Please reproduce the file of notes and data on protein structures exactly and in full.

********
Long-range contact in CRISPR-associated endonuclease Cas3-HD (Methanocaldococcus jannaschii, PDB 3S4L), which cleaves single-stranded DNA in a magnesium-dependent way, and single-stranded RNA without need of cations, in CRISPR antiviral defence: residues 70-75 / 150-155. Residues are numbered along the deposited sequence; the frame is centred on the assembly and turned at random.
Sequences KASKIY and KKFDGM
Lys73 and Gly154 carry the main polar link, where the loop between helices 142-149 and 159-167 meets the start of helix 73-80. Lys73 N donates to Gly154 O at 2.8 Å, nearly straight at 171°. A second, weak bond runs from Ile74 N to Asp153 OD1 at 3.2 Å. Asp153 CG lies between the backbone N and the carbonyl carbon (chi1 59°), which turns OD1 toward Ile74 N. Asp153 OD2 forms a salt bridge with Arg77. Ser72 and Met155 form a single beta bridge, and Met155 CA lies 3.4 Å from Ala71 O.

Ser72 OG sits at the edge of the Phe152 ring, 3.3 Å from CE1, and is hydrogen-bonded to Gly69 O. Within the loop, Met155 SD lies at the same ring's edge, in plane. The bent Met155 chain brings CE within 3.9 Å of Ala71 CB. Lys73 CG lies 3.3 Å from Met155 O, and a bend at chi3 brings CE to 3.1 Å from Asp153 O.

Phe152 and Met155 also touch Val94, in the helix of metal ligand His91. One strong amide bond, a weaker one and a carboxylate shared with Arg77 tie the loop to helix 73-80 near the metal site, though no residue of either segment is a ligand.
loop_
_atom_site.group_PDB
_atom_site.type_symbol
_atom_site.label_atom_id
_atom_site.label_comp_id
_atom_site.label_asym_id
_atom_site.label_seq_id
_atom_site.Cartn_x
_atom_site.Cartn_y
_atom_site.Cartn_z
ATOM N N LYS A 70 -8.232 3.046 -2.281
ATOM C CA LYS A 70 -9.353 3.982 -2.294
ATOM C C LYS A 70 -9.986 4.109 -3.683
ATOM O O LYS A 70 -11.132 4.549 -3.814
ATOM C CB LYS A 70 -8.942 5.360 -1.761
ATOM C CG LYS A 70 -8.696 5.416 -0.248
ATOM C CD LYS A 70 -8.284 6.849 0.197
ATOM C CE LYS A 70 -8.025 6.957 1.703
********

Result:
Long-range contact in CRISPR-associated endonuclease Cas3-HD (Methanocaldococcus jannaschii, PDB 3S4L), which cleaves single-stranded DNA in a magnesium-dependent way, and single-stranded RNA without need of cations, in CRISPR antiviral defence: residues 70-75 / 150-155. Residues are numbered along the deposited sequence; the frame is centred on the assembly and turned at random.
Sequences KASKIY and KKFDGM
Lys73 and Gly154 carry the main polar link, where the loop between helices 142-149 and 159-167 meets the start of helix 73-80. Lys73 N donates to Gly154 O at 2.8 Å, nearly straight at 171°. A second, weak bond runs from Ile74 N to Asp153 OD1 at 3.2 Å. Asp153 CG lies between the backbone N and the carbonyl carbon (chi1 59°), which turns OD1 toward Ile74 N. Asp153 OD2 forms a salt bridge with Arg77. Ser72 and Met155 form a single beta bridge, and Met155 CA lies 3.4 Å from Ala71 O.

Ser72 OG sits at the edge of the Phe152 ring, 3.3 Å from CE1, and is hydrogen-bonded to Gly69 O. Within the loop, Met155 SD lies at the same ring's edge, in plane. The bent Met155 chain brings CE within 3.9 Å of Ala71 CB. Lys73 CG lies 3.3 Å from Met155 O, and a bend at chi3 brings CE to 3.1 Å from Asp153 O.

Phe152 and Met155 also touch Val94, in the helix of metal ligand His91. One strong amide bond, a weaker one and a carboxylate shared with Arg77 tie the loop to helix 73-80 near the metal site, though no residue of either segment is a ligand.
loop_
_atom_site.group_PDB
_atom_site.type_symbol
_atom_site.label_atom_id
_atom_site.label_comp_id
_atom_site.label_asym_id
_atom_site.label_seq_id
_atom_site.Cartn_x
_atom_site.Cartn_y
_atom_site.Cartn_z
ATOM N N LYS A 70 -8.232 3.046 -2.281
ATOM C CA LYS A 70 -9.353 3.982 -2.294
ATOM C C LYS A 70 -9.986 4.109 -3.683
ATOM O O LYS A 70 -11.132 4.549 -3.814
ATOM C CB LYS A 70 -8.942 5.360 -1.761
ATOM C CG LYS A 70 -8.696 5.416 -0.248
ATOM C CD LYS A 70 -8.284 6.849 0.197
ATOM C CE LYS A 70 -8.025 6.957 1.703